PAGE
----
As for the actual patents, there were two of them. The first was in 1785 and was for what he called a “beer pump.” Then, in 1793 he was granted Patent No. 2196 for his improved version, now referred to as a “beer engine.” It was actually a Dutchman, John Lofting, who had first invented the beer pump in 1688, but Bramah’s were more refined and practical, and more importantly, patented. Curiously, Grace’s Guide to British Industrial History lists the patent dates as 1787 and 1797, so it’s unclear which are the correct dates.

In this engraving, entitled Men of Science Living in 1807-8, Bramah is on the left side, the tenth one in the back from the left. He’s the one with the wide sash across his chest and the star-shaped badge on his jacket. Others include Joseph Banks, Henry Cavendish and James Watt.

NPG 1075a; Engraving after 'Men of Science Living in 1807-8'

There’s even a J.D. Wetherspoon’s pub in his home town of Bramley called The Joseph Bramah

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Patent No. 4112: A New Or Improved Method Of Drying And Preparation Of Malt

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Today in 1817, British Patent 4112 was issued, an invention of Daniel Wheeler, for his “A New or Improved Method of Drying and Preparation of Malt.” According to one account, “Black patent malt changed the game in beer history, as it allowed darker beers to be brewed without the use of adjuncts that would adulterate said brew. By 1828, Guinness had replaced their entire stock of brown malt with black patent malt, and their own stout porter started eliciting competition from other notable breweries such as Beamish, Crawford, and Murphy’s.”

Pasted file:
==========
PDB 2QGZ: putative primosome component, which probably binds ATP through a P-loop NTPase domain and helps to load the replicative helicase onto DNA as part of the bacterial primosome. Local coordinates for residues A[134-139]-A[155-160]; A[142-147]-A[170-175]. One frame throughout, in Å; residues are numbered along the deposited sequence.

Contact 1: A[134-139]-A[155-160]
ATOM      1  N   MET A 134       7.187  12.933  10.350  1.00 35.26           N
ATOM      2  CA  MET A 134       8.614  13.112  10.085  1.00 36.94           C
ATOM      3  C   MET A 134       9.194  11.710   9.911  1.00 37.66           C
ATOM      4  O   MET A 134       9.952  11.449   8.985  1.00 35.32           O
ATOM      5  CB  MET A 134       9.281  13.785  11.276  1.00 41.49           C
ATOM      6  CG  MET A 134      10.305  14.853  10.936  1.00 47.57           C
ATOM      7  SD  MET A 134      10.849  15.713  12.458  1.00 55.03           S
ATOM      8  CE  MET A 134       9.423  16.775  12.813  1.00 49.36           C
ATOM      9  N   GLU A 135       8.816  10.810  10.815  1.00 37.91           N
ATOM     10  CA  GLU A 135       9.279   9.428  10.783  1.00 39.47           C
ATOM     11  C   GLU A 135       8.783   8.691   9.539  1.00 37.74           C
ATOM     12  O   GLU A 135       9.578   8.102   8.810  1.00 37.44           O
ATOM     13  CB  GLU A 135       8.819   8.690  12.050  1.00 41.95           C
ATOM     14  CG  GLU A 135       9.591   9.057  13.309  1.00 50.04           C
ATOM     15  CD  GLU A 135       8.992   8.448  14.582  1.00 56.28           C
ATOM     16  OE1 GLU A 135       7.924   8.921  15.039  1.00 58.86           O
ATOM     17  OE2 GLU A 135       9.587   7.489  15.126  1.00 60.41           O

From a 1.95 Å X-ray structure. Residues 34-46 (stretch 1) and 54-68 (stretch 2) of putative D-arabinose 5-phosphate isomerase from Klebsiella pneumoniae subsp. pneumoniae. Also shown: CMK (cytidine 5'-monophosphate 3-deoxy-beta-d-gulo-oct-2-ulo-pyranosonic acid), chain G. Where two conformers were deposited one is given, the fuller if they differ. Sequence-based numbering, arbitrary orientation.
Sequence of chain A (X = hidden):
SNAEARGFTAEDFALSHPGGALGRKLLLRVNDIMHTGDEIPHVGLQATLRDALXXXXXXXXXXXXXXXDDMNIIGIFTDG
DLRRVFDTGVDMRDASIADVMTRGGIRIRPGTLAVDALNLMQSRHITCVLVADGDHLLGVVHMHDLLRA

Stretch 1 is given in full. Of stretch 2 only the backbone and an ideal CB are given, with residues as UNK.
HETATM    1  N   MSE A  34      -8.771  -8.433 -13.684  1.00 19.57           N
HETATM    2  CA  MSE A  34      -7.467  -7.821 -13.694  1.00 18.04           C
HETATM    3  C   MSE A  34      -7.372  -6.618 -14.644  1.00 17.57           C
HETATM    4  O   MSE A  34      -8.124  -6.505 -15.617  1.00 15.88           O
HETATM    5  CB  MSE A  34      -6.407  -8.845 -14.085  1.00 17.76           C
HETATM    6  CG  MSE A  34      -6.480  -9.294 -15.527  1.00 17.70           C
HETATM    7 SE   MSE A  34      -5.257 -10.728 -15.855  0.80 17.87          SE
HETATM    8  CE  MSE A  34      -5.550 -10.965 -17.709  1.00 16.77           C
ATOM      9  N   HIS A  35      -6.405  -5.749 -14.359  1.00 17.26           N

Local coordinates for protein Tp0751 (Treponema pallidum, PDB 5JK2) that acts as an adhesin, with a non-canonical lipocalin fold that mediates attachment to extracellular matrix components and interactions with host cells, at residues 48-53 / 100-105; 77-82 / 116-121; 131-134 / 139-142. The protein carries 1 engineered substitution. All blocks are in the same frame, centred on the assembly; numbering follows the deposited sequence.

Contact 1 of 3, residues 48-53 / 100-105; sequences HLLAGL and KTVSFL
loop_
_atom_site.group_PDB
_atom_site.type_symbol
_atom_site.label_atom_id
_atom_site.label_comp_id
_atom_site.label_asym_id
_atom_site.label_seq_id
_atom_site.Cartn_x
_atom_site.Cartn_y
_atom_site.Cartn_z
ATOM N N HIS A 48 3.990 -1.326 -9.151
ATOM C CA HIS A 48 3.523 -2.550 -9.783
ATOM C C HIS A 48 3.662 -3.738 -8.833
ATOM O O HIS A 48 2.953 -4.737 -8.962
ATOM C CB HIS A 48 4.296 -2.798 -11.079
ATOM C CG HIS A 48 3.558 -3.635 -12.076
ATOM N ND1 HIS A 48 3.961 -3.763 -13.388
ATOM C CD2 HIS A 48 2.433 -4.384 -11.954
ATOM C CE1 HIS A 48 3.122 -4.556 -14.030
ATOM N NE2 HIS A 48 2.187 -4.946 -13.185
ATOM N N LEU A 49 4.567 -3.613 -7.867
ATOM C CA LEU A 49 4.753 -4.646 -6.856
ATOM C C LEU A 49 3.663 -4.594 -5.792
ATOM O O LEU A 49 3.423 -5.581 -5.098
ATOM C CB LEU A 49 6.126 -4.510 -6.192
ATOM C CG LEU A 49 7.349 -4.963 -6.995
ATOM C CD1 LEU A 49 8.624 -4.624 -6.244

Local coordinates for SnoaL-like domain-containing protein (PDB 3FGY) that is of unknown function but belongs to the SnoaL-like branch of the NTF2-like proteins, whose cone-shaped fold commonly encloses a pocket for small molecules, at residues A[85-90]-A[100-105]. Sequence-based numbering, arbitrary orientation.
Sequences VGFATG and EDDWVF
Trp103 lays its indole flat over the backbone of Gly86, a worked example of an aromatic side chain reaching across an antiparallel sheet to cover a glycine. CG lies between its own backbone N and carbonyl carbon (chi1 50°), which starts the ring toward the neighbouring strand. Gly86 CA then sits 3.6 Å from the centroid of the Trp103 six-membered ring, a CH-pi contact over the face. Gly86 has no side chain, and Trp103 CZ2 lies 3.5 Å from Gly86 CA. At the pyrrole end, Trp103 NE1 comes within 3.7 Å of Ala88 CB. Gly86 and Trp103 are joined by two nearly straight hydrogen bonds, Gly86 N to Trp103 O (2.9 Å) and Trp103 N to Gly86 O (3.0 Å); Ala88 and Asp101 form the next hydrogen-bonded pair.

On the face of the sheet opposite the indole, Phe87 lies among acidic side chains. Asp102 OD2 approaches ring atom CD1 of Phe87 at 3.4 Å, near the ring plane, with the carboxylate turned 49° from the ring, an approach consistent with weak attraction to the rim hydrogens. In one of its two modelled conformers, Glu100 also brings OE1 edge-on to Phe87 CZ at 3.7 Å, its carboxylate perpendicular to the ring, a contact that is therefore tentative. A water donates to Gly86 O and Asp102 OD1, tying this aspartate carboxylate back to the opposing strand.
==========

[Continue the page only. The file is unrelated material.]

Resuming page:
Here’s a short description of his patent, from an 1881 book, “Abridgments of Specifications Relating to Brewing, Wine-Making, and Distilling Alcoholic Liquids.”

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Here’s more of the background to Wheeler’s patent, from Ron Pattinson, in a post entitled Patent malt in the early 19th century:

When all forms of colouring were made illegal in 1816, Porter brewers had a big problem. How could they brew a beer of the right colour when using mostly pale malt? The answer was provided by Daniel Wheeler, who, by roasting malt in a way similar to coffee beans, created a malt capable of colouring a large quantity of wort. Pale malt was roasted at 360 to 400º F in metal cylinders, which revolved over a furnace. (Source: “The Theory and Practice of Brewing” by W.L. Tizard, London, 1846, page 90.) Wheeler acquired a patent for the process, hence the name patent malt. It was also known as black malt, porter malt or roast malt.

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And here’s another account of his patent, and its effect on the history of brewing.